I liked this book for the beautiful writing.  It was a quick read that I didn’t put down until I had finished it.  But I didn’t care for the ending.  I don’t need a perfect ending but I do like to have something of a clue as to what happens.  It’s all left up to speculation, which would probably make it an excellent choice for a book club.  They could debate what happens to this family. They could give opinions on what, if anything, Jiselle heard at the end.

In a Perfect World isn’t perfect, however I would recommend this book to anyone interested in the subject matter.  It’s a thought provoking read and one I won’t soon forget.

For other opinions of the book, check out the rest of Laura Kasischke’s virtual book tour:

Monday, October 12th – Starting Fresh

Wednesday, October 14th – BookNAround

Thursday, October 15th – Book Club Classics!

Monday, October 19th – A Reader’s Respite

Friday, October 23rd – The Book Nest

Monday, October 26th – Galleysmith

tlc-logo-resizedThursday, October 29th – A High and Hidden Place

Monday, November 2nd – Word Lily

Tuesday, November 3rd – Books on the Brain

Thursday, November 5th – Write Meg

Many thanks to Trish for including me on this TLC Book Tour.

Sunday Salon

images-1Happy Sunday!  We are having a lovely fall weekend in Southern California that actually feels like fall- cool and crisp with a light wind.  The weather put me in such a fall mood that I made a big batch of pumpkin bread yesterday and curled up with my book all afternoon.  The kids were busy with homework and friends and the hub had little projects all day, so I was able to take a break from being the Family Boss and do whatever I wanted.  It was nice!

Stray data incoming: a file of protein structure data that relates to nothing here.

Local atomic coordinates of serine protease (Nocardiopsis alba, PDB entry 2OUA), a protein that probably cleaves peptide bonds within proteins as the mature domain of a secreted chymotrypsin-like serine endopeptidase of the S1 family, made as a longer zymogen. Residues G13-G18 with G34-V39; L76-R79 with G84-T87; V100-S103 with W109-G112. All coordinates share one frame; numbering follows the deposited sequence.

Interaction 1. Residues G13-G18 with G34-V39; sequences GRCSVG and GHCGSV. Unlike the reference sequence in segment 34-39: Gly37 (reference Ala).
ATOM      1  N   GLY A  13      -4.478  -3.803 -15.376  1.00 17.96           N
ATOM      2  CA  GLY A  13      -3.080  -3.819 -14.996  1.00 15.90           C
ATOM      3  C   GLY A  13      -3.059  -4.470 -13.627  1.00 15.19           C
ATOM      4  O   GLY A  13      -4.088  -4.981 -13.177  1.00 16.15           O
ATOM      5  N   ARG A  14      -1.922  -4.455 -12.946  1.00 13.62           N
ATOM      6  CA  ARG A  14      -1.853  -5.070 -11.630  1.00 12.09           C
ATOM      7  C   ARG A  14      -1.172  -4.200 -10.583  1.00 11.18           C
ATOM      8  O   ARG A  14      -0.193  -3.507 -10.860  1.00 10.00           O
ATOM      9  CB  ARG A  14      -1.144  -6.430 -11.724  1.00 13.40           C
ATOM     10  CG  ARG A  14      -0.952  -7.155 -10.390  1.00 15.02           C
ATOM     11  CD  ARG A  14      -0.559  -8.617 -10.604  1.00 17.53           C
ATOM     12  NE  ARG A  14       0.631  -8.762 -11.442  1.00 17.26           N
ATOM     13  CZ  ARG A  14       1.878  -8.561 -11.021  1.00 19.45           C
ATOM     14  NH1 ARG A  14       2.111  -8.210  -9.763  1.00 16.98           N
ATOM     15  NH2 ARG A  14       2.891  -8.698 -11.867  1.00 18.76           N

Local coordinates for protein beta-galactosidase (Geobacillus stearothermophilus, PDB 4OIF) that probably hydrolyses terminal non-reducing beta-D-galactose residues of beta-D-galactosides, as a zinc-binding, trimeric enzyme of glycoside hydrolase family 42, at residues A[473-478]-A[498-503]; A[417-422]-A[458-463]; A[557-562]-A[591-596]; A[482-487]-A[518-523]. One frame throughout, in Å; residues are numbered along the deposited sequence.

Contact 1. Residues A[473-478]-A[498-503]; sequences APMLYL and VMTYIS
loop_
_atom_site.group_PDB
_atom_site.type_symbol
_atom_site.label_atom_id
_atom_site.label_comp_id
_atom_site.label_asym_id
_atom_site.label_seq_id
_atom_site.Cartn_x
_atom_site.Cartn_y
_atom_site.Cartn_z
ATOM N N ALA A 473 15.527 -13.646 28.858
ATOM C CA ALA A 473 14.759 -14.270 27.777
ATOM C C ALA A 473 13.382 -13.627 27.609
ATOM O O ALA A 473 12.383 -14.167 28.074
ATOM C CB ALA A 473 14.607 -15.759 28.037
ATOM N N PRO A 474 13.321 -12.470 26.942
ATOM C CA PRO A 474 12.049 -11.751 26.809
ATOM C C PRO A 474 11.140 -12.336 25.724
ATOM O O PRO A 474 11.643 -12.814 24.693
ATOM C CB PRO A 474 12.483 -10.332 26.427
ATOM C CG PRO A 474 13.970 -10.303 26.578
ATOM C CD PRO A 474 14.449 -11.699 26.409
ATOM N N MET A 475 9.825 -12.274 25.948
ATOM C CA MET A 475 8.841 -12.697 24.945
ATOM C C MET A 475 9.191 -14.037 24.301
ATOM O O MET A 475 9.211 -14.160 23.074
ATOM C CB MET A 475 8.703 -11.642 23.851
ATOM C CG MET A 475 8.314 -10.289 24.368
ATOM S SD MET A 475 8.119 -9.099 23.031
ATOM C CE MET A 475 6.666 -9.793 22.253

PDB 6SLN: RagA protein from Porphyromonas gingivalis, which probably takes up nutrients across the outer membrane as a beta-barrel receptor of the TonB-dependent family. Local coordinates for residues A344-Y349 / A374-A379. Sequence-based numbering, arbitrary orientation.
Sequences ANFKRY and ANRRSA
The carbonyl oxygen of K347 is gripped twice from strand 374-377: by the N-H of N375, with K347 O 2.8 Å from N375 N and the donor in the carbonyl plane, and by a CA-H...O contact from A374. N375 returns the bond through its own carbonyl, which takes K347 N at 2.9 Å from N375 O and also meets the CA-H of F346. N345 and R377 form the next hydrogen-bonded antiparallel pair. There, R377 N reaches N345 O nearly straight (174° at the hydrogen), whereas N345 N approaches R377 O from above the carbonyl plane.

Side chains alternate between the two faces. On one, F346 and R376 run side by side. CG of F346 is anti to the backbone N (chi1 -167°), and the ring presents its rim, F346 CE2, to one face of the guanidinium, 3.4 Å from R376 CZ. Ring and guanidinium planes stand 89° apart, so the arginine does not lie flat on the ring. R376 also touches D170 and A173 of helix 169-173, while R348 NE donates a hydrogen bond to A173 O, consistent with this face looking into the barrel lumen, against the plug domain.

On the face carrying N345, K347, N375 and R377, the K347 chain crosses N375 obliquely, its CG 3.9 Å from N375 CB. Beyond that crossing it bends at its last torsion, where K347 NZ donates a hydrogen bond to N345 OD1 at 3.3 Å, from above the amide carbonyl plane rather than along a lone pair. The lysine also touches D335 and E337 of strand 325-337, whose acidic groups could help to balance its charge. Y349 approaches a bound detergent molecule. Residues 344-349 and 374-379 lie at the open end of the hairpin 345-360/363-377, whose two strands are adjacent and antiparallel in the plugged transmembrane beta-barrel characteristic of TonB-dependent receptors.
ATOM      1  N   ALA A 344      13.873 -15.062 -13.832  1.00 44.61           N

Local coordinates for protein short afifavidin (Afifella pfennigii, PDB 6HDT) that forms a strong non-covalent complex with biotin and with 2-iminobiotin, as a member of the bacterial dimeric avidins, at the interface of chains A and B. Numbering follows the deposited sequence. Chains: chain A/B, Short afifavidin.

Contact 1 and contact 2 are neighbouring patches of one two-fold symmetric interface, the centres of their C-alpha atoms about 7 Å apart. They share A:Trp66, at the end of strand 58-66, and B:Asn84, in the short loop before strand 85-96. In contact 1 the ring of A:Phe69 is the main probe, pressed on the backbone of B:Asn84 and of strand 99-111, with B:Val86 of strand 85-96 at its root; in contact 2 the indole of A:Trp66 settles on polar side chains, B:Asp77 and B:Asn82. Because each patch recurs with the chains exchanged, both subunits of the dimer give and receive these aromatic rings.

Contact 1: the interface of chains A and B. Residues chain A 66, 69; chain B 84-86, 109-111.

In-a-Perfect-World.JPGThis morning they are giving out free flu shots at our church (not H1N1, just the regular flu) and I’m forcing my family to get them.  The kids are not happy and I’m gearing up for a scene with them later, but I will stand firm and insist on the shots.  I mean, you can’t beat ‘free’, and I want us all to have them.  Especially after the book I finished yesterday, In a Perfect World, about a flu pandemic that spreads across the country and then the world, killing thousands and causing all kinds of panic and hysteria.   Good book, by the way, and very timely, what with the Swine Flu always in the media.  We’ll be getting Swine Flu shots as soon as they make those available.  Are you getting flu shots this year?

My book club meets this afternoon to discuss Olive Kitteridge.  New England clam chowder and donuts are on the menu!  Olive is an odd bird, but I really liked her, and by the end of the book I felt I knew her better than probably any other character I’ve ever read about.  And I missed her when the book was over!  I loved the way the book was set up with different stories, some about Olive and some not, although she makes at least a brief appearance in each one.  I’m looking forward to this discussion.

43594542.JPGSo I’m currently in-between books!  I’ve got a ton to choose from but nothing that’s screaming my name and no pressing obligations.  I think I’ll go through my TBR pile and read the first couple of pages of each one until something grabs me.  The first few on the stack are:  Who by Fire, Julie and Julia, Homer and Langley, The Middle Place, Precious, and The Elegance of the Hedgehog.  I want to read at least 2 of them before I sit down with my November book club pick, The Wednesday Sisters.  Any suggestions?

Hope you’re all have a relaxing weekend! Have a great week, and thanks for stopping by Books on the Brain!